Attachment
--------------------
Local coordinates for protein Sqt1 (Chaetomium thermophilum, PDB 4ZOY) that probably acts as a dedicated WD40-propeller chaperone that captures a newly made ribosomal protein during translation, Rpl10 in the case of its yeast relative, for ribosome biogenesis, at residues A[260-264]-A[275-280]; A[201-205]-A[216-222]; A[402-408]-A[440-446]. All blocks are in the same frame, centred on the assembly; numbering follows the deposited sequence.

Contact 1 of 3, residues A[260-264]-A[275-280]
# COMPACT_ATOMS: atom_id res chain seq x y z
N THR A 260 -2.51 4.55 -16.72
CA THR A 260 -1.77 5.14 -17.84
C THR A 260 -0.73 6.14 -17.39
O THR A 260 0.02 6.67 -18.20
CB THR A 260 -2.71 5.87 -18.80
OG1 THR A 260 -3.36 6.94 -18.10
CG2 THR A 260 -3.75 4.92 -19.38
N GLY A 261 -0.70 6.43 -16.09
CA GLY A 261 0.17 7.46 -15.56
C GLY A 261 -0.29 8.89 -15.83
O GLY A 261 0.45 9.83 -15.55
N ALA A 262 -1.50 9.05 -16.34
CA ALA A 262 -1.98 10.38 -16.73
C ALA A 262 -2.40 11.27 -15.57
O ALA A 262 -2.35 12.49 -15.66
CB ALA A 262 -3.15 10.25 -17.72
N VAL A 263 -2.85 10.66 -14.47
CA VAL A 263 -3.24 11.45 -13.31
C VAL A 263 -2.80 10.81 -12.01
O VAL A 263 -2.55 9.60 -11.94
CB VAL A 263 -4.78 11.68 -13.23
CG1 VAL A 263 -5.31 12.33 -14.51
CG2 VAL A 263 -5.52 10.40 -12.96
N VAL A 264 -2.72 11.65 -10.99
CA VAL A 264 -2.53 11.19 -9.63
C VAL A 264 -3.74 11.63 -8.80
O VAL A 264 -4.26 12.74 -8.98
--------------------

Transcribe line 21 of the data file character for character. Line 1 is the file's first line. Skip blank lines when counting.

CA VAL A 263 -3.24 11.45 -13.31